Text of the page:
I took a beginner music theory class and there was a quiz on reading music notation.

enter image description here


I got 8 of them right. I got the 4th and 10th bar wrong. I wrote it's a whole step (W) for both, but the answer key says it's a half-step (H) for both.

4th measure:

E# and Eb
F and Eb (there is no E#, I assume it's F)
I do 2 half steps (from F to E, and from E to Eb) which is a whole step

enter image description here

10th measure:

Bb and B#
Bb and C (I assume there is no B# and replaced it with C)
I do 2 half steps (from Bb to B, and from B to C) which is a whole step

enter image description here

Feel free to correct my terminology.

("hs" on the pictures stands for "half step")

  • 4
    This is an HNQ now, and I'd hate for fellow SE prowlers to get catfished into clicking for a complicated enharmonics question. (I edited the title so that it doesn't mislead anyone)
    – user45266
    Nov 18, 2019 at 6:13

2 Answers 2


The confusion arises from the accidentals. Your answer of a whole step would absolutely be correct if those were sharps (♯), but in fact those accidentals are naturals, not sharps (♮). A note with a natural in front of it cancels any previous accidentals, meaning play the note on the white key. So, E♮ to E♭ is a half step (go down one key from E) and B♭ to B♮ is a half step as well (go up one key from B♭).

  • 5
    It's redundant and likely just to avoid confusion in the context of a beginner exercise. Nov 17, 2019 at 22:25
  • 1
    @ggcg It hardly matters in this context, I suppose. The music does say the first measure is measure 15, so potentially, but with no other context, I'd have to put my money on a (mis)use of courtesy accidentals. Why anyone would mark the high E with a natural but not the low E in the measure before it is beyond me.
    – user45266
    Nov 18, 2019 at 4:36
  • 2
    Are we sure the 15 is the bar number and not the question number? It's a contrived test, it's not meant to represent actual music. Another possibility, as it's a beginner test, is that it's confirming that the (b) for the 2nd E does not apply to the first one (we know it doesn't, but it's a good way to ensure that mistake is not made, in the context of the test (perhaps it would be a better test without it?)). It's also a good test to ensure the natural sign is not mistaken for a sharp sign, even if it's placed where it's not needed/expected (as demonstrated by this very question).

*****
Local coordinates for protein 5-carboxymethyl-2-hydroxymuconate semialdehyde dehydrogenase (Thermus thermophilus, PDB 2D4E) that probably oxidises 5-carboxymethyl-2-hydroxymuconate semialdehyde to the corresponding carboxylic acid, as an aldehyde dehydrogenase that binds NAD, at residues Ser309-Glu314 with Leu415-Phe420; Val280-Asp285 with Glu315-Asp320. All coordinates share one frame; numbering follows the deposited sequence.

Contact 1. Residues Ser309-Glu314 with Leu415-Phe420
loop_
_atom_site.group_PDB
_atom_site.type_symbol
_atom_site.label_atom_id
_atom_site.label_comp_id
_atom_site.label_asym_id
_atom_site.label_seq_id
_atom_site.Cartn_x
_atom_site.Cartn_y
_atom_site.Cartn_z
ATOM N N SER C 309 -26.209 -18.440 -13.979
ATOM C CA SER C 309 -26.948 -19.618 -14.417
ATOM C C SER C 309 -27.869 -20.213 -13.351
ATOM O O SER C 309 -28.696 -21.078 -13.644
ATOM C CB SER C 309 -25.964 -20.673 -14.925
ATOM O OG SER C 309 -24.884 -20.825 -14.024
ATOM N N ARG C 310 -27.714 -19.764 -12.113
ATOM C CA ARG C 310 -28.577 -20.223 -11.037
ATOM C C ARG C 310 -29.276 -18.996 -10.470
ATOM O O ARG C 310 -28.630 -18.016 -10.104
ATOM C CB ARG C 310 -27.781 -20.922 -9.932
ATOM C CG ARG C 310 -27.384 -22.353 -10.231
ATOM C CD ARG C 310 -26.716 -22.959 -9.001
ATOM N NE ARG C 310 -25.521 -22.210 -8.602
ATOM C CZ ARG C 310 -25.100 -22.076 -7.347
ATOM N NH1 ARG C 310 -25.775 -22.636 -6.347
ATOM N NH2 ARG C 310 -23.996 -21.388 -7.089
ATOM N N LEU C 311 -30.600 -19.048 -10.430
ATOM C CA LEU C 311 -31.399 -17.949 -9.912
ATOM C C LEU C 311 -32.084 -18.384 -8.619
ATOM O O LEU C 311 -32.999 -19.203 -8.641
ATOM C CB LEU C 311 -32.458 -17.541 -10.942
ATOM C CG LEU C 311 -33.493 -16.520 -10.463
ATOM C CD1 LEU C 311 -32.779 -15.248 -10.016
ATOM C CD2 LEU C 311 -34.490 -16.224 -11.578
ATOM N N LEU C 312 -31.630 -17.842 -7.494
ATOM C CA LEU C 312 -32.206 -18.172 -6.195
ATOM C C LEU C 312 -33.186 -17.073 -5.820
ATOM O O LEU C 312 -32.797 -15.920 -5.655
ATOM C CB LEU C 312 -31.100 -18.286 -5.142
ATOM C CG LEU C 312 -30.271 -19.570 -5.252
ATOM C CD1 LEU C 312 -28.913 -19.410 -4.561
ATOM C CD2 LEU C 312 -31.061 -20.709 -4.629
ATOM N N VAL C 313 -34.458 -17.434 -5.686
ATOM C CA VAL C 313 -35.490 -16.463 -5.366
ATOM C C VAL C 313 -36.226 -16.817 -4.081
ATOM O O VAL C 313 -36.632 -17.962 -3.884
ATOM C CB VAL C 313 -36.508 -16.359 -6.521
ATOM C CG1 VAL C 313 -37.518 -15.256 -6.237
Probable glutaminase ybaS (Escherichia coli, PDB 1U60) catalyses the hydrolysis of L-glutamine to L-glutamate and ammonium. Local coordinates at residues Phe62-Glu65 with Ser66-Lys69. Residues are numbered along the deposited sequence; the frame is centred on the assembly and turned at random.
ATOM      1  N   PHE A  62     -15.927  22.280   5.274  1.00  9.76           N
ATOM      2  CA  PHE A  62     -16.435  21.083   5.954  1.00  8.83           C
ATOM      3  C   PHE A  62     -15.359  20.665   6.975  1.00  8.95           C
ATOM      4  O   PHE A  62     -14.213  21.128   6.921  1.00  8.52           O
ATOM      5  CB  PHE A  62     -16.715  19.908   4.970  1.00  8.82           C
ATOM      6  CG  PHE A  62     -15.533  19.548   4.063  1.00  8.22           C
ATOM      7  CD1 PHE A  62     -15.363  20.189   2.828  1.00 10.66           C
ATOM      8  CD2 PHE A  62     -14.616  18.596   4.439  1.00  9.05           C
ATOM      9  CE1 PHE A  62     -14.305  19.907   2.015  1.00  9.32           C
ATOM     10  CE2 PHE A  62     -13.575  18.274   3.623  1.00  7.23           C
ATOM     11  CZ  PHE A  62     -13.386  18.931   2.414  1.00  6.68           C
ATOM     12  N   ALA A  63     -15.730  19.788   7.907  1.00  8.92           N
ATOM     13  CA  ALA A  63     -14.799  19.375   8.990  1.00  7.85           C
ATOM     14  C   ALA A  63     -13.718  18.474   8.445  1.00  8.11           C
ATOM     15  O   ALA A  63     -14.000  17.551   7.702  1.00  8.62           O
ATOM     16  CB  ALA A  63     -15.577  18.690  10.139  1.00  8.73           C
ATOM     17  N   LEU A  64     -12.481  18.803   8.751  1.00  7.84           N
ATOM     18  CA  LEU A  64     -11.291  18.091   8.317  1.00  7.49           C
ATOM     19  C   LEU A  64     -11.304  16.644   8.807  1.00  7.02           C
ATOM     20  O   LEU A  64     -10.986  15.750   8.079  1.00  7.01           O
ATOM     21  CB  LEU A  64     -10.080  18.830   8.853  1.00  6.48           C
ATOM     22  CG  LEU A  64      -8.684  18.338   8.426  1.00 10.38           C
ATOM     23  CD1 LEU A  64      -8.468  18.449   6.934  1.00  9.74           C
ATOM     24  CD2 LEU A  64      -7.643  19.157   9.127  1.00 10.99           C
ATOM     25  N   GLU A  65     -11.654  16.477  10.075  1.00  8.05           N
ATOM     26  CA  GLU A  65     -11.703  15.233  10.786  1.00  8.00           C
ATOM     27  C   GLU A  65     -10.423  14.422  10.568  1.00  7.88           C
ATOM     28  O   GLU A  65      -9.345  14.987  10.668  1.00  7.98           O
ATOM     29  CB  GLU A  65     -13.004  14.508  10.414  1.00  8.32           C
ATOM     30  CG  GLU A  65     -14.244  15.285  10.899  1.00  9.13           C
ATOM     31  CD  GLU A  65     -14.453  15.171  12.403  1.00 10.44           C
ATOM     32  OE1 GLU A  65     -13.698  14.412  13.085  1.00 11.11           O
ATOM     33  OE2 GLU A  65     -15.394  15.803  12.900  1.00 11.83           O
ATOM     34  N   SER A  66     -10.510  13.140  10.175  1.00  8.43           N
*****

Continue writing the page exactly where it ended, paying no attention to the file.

– fdomn-m
    Nov 18, 2019 at 9:43
  • 1
    @user45266 It seems pretty clear that there is no intended relationship between one measure and the next. Each exercise is independent on the previous one. I believe the professor made good choices here, given the context and the sort of cognition required of the students.
    – Ben I.
    Nov 18, 2019 at 13:28
  • 2
    I think it's on purpose, to test if the students don't mistake the natural sign with the sharp one, as they are quite similar (too much? well a bit late for change I guess :)
    – Kaddath
    Nov 18, 2019 at 15:32

You are misreading the staff. Those aren't sharp symbols, those are natural symbols. So E-natural to E-flat and B-flat to B-natural. In measure 4, the natural symbol is redundant because a note is assumed to follow the key signature (C in this case) unless there's a preceding note in the same measure with an accidental. Therefore the first note in this measure is E-natural anyway.

In the 10th measure, the natural symbol is needed because the preceding B is B-flat -- meaning the second note would also be B-flat with nothing indicating otherwise.

  • Starting at 'bar 15', can it be assumed that the key is C? It's hardly a 'good' question.
    – Tim
    Nov 18, 2019 at 9:09
  • 4
    @Tim I wouldn’t speak about any key at all in such an exercise but… There is a clef printed on the left side and if there were any key signature, it would have to be printed on each staff after the clef (unlike time signature).
    – Melebius
    Nov 18, 2019 at 9:28
  • @Melebius - point taken. There's a fair bit of music I play that has clef and/or key sig. missing apart from the first line! Take a look at real or fake book transcripts.
    – Tim
    Nov 18, 2019 at 9:31
  • 2
    @Tim Does the mentioned music have bar numbers on each staff? I am pretty sure it does not. However, the OP’s example seems to be made in modern notation software like Sibelius or Musescore which would automatically include the key signature and bar numbers on each staff or system, respectively. However, I wouldn’t assume the bar 15 meaning anything here, I can even imagine it being the third staff of a “score” (or better speaking a notation software document) where each staff means a different exercise.
    – Melebius
    Nov 18, 2019 at 9:35
  • 1
    @Melebius yes, it was created in Musescore. Nov 18, 2019 at 19:01

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